The Eighties brought great changes in his life. He married Sandy, a student of his in Dun Laoghaire, in 1980. The following year he was selected as one of the founding members of Aosdána. His first child was born and the bohemian life in Mountjoy Square no longer seemed the ideal. The artist Danny Osborne (best known for the Wilde statue in Merrion Square) invited him to visit his Allihies home a few times and during one of the visits Tyrrell came upon the ruin of a stone cottage on Cod's Head. Encouraged by the income provided by the Aosdána Cnuas he decided that West Cork was a better place to raise a family than a decrepit house on Mountjoy Square. The ultimate decision was mainly "to do with finance". In 1984 he made the elemental move and has been there ever since. Looking back he feels it was the right decision: "it set me adrift, it was probably a good thing".

Don't ask Tyrrell to explain his painting. He's as doctrinaire as Lucian Freud in this area. "I don't claim to have any deep philosophical notions". He sees the images as distinct entities in themselves rather then representing some theme or statement. "I don't think art should be a primal scream." As William Crozier said of him: "There is no arcane reference, no symbolism, no bravado, no schmalz, no overt display of emotion." He strongly asserts the primacy of the individual's encounter with the work and will do nothing to encroach on this. "I want a certain ambiguity there which allows the user room to manoeuvre and make a connection which is meaningful for himself. The painting really only starts when somebody else approaches it."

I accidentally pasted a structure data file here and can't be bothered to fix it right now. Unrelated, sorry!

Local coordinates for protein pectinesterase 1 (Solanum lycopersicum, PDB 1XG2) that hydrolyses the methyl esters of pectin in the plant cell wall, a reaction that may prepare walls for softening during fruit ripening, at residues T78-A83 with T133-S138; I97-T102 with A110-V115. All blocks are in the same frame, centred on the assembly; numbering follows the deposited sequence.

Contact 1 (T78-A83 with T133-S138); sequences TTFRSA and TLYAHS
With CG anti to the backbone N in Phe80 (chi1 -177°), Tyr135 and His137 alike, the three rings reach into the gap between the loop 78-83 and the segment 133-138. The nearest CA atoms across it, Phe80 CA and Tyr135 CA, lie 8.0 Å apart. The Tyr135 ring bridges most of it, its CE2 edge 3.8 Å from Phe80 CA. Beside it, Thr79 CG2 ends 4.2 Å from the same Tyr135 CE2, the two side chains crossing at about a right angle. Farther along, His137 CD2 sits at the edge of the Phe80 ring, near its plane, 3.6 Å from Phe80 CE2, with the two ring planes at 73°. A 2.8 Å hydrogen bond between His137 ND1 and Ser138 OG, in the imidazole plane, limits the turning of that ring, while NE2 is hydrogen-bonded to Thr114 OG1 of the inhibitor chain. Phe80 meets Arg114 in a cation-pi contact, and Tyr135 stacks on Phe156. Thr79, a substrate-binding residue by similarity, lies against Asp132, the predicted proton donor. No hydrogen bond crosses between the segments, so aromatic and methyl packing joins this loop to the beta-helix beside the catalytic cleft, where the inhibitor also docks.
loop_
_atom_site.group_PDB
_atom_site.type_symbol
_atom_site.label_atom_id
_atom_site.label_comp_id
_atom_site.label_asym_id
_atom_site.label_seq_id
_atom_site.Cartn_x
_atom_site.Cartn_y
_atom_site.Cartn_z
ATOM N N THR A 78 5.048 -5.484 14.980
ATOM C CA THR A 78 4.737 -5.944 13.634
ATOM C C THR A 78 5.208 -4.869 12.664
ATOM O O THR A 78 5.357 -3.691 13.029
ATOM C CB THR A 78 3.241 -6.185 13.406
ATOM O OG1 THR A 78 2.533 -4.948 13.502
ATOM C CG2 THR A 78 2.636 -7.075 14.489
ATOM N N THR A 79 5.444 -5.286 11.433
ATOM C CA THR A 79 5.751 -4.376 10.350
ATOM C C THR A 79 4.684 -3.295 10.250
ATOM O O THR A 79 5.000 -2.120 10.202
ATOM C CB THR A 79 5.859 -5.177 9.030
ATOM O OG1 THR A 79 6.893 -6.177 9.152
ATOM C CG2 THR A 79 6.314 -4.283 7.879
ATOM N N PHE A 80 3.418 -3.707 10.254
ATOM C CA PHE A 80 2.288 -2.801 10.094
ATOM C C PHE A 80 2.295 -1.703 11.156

At a public discussion in the RHA a couple of years ago Tyrrell coined the perfect oxymoron, telling us he had "a passion for grey" - influenced by "the grey of West Cork in November" (not to mention perhaps the mass of grey rock on which his studio is situated). He is adamant however that he is not a landscape painter. He "leaves the door open to landscape" but he doesn't welcome it in. Looking back at his earlier Borderland paintings he felt that maybe they "engaged a little bit more actively with the landscape". He saw this as a danger and despite their commercial success decided: "I quickly had to get out of it". The nearest you are going to get to an admission of anything personal in his work is his concession that his birthplace may have provided inspiration. "The use of definite edges, divisions and boundaries became a constant in my visual language over the years. Trim Castle and its keep is a form well etched in my image bank. Its footprint is a square with square wings." So perched on the edge of Europe, manning the fort at wild Allihies, he is nourished by childhood intimations of another fortress.